Inquiring Relatives Want To Know: Your Holiday Elevator Pitch

How to Prepare Your Holiday Elevator Pitch
by Hannah Moss
Photos Joe Kathrina | December 22, 2016
Wondering how to quickly and easily explain what you do at the next family meal? Follow these steps to create your elevator pitch.
You’ll find me stuck at the kids’ table at every family gathering—and the holidays are no exception. Like me, you may think that this is a safe place. After all, it’s far enough away from the adults who force chitchat and so adamantly refute the concept of personal space that you long to sprint to the punch bowl and plunge your head in, never to resurface. But, just like me, you would be wrong.

Picture this: It’s Christmas 2016 and the annual Moss family Christmas kick off is in full swing. I’m wedged between a prodigious pianist and a skilled painter, both of whom have yet to encounter the travesties of the third grade. Their glasses thick, their sweaters wool, the interrogation began before we even broke bread: “So Hannah, how can you explain your breadth of unemployment?” “Does everyone your age not know what they’re doing, or just you?” And my personal favorite: “Your sweater doesn’t match. Anything.”

My legs shifted uncomfortably under the plastic Little Tikes table, rattling everyone’s plates like a small earthquake, as my tongue became tied and my thoughts clouded over.

If only there were a quick statement interesting enough to dull the pain of small talk, without being so compelling that it sparks an in-depth, intellectual, soul-searching discussion with my second-grade cousin (twice removed)!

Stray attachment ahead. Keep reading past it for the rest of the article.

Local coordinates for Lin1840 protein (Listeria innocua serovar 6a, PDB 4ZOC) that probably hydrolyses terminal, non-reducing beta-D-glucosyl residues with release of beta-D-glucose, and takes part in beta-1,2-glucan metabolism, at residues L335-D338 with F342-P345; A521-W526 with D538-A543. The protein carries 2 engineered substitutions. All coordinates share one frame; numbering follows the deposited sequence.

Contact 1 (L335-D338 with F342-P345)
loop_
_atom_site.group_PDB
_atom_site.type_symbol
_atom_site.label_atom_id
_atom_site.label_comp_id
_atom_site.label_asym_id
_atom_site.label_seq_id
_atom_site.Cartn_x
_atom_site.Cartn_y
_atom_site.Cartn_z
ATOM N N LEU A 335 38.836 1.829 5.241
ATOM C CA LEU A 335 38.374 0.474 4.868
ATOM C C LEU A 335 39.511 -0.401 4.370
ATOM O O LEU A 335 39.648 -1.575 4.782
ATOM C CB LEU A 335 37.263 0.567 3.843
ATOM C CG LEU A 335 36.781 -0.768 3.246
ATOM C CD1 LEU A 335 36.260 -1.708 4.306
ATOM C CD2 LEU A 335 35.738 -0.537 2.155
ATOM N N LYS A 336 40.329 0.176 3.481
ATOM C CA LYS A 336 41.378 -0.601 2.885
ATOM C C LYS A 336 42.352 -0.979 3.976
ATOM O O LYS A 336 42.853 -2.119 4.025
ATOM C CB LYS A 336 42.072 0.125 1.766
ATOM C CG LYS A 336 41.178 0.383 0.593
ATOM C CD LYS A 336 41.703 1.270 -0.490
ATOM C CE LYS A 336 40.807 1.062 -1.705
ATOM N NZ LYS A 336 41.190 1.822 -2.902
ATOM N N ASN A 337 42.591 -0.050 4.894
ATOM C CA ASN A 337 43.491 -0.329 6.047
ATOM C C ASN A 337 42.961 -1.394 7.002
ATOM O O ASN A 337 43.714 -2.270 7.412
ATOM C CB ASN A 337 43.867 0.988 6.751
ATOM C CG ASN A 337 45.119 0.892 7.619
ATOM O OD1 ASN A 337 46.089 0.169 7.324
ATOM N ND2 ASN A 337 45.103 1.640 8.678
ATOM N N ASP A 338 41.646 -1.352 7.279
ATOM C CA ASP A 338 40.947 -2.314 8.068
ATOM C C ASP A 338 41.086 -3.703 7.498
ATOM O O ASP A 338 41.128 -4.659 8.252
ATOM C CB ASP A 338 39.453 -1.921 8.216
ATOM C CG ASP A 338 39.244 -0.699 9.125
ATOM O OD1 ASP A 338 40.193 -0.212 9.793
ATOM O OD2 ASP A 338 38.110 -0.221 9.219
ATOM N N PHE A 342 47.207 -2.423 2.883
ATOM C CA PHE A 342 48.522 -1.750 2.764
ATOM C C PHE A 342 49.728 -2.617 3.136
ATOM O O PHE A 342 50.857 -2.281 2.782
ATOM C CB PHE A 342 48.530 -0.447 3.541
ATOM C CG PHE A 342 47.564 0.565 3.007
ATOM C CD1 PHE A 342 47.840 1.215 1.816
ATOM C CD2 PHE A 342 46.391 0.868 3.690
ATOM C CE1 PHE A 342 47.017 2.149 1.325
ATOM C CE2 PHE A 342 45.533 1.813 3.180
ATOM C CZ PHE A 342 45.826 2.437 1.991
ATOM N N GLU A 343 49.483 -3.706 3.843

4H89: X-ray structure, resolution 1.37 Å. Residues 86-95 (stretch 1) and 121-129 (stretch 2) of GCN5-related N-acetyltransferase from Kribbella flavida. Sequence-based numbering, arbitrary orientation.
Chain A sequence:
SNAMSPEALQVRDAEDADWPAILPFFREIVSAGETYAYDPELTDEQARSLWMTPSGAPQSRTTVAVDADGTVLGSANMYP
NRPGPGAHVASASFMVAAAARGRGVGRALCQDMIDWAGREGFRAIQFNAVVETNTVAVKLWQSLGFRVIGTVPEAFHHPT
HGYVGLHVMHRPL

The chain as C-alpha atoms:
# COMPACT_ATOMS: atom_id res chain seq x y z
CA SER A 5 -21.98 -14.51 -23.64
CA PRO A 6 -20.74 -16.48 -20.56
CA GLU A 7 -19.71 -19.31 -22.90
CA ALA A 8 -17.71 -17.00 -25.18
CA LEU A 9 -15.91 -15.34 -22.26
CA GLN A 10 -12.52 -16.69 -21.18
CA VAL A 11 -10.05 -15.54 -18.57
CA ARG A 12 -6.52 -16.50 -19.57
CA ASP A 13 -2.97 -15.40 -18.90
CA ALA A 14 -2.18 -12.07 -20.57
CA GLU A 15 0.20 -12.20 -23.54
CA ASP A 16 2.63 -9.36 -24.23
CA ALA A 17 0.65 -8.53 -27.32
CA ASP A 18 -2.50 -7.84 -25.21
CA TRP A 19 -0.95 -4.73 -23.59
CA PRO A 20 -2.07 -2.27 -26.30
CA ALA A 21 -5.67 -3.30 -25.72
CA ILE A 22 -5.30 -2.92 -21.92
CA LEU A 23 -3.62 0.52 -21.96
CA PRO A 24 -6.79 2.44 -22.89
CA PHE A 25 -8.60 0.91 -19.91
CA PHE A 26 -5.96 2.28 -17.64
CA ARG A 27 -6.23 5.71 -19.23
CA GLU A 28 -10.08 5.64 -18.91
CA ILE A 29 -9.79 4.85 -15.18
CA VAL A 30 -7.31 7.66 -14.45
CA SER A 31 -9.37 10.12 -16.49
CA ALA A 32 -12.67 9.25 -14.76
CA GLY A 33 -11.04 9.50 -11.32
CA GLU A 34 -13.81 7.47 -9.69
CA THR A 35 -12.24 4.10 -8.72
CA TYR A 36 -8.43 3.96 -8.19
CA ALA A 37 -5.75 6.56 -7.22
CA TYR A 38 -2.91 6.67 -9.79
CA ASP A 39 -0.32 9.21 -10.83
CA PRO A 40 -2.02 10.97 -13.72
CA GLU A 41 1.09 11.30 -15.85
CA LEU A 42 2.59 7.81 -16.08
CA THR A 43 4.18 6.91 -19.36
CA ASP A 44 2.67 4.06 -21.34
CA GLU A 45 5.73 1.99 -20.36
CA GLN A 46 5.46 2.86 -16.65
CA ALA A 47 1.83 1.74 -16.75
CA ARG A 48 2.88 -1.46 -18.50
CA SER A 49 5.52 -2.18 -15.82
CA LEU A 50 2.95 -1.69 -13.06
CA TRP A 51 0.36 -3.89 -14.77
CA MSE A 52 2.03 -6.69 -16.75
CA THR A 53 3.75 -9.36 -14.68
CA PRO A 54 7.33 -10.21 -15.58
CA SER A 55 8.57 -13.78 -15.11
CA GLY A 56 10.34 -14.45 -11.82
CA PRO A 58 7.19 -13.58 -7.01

Enter the elevator pitch: a brief, rehearsed speech—no more than 20-30 seconds long—that explains what you do clearly and effectively. Elevator pitches are perfect during the holidays, when the obligation to talk to relatives is highest.

Don’t get caught unprepared at the kids table. Here’s how you can craft your own personal pitch for the next holiday season:


What do you want your audience to know about you and what you do?

In my case, I wanted to easily explain what I do for a living. I also wanted my inquisitive cousins to understand not only what I’m currently doing, but where I am headed in my career, as well as my ultimate professional goals.

(Even if I’m not quite sure of these myself.)


Exposition is my best friend and it will be yours, too.

I recommend starting with the big picture: what company do you work for? Next, shift to your role within the company and bullet point a few of the main things that you do.

Between jobs? Outline the steps you’re taking to secure your next position (that will be better than the last). Or, if you’re testing the waters to see what you really want to do next, explain the projects you have taken up in the meantime or options you intend to explore.


Wondering what parts of your career story to leave in and which to leave out? Think about it this way: What parts align with your end goal and excite you the most? Leave those in to create a clear storyline for your audience to follow. 

So, your last project didn’t pan out the way you wanted, but your new involvement in an organization is turning out to be fruitful? Focus on the latter—your excitement will spark interest in your audience and create an enthusiastic exchange that wasn’t there before.


After you have crafted the perfect pitch, practice it until it becomes second nature. Take notice of your body language, too, as you share your speech. Practice until you have the perfect delivery: a balance of natural and enthusiastic. Instead of feeling cornered, you’ll be able to tell the table what you’re up to with confidence and poise. Even if the table consists of a couple of ten-year-olds with cold, judging eyes. 

Don’t let yourself be caught off guard—you can share what you’re up to while remaining natural and conversational under the most heated interrogation if you just prepare. You got this!

What's your holiday elevator pitch? How short and sweet do you keep it? Tell us in the comments!